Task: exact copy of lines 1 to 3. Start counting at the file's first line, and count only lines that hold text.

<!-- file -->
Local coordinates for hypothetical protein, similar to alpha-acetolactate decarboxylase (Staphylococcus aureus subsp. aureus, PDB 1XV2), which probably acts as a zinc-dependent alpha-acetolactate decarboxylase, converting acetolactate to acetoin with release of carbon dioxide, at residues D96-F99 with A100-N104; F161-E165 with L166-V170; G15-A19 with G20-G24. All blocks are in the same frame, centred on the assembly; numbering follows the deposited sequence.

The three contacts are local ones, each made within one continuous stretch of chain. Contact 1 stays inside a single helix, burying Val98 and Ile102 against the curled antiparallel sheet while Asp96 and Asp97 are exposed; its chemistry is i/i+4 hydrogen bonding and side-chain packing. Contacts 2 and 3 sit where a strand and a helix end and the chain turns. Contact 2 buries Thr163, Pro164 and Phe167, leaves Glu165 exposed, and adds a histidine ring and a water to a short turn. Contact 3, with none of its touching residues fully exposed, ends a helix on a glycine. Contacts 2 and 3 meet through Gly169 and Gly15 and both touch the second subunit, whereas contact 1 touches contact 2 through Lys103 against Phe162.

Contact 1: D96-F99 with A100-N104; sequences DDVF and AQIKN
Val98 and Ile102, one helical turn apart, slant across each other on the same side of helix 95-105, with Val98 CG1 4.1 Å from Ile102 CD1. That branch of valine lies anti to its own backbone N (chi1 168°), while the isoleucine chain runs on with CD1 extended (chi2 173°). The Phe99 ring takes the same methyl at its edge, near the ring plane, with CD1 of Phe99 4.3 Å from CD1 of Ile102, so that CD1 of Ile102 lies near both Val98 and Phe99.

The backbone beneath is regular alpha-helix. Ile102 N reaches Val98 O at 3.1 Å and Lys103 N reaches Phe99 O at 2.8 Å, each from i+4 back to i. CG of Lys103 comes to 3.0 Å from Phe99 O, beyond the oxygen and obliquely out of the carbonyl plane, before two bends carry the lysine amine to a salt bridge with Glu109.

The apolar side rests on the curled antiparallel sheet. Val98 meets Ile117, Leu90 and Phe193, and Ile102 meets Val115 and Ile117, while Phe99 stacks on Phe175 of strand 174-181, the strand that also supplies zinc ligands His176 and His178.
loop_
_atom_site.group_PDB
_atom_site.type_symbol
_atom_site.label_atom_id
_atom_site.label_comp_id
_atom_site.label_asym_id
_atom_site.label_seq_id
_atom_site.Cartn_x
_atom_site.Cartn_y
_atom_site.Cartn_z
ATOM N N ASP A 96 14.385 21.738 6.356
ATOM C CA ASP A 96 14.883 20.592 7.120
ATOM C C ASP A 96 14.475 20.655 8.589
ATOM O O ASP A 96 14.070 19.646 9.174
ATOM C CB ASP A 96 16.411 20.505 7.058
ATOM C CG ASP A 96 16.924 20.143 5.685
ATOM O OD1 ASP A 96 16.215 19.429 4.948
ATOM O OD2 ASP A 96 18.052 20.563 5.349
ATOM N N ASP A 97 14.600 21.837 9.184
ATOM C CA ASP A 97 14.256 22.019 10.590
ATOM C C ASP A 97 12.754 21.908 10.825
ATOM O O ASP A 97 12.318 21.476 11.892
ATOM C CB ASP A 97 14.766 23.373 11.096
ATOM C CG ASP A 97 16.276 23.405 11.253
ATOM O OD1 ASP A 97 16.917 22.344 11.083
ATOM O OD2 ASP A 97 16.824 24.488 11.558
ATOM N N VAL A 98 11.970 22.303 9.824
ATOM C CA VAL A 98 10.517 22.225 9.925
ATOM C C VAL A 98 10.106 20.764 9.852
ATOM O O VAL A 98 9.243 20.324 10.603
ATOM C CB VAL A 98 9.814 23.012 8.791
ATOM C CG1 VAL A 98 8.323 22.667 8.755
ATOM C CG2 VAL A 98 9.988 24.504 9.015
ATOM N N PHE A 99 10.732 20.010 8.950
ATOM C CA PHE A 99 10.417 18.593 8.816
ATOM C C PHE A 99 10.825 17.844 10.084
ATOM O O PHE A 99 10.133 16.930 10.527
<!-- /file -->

Local coordinates for hypothetical protein, similar to alpha-acetolactate decarboxylase (Staphylococcus aureus subsp. aureus, PDB 1XV2), which probably acts as a zinc-dependent alpha-acetolactate decarboxylase, converting acetolactate to acetoin with release of carbon dioxide, at residues D96-F99 with A100-N104; F161-E165 with L166-V170; G15-A19 with G20-G24. All blocks are in the same frame, centred on the assembly; numbering follows the deposited sequence.

The three contacts are local ones, each made within one continuous stretch of chain. Contact 1 stays inside a single helix, burying Val98 and Ile102 against the curled antiparallel sheet while Asp96 and Asp97 are exposed; its chemistry is i/i+4 hydrogen bonding and side-chain packing. Contacts 2 and 3 sit where a strand and a helix end and the chain turns. Contact 2 buries Thr163, Pro164 and Phe167, leaves Glu165 exposed, and adds a histidine ring and a water to a short turn. Contact 3, with none of its touching residues fully exposed, ends a helix on a glycine. Contacts 2 and 3 meet through Gly169 and Gly15 and both touch the second subunit, whereas contact 1 touches contact 2 through Lys103 against Phe162.

Contact 1: D96-F99 with A100-N104; sequences DDVF and AQIKN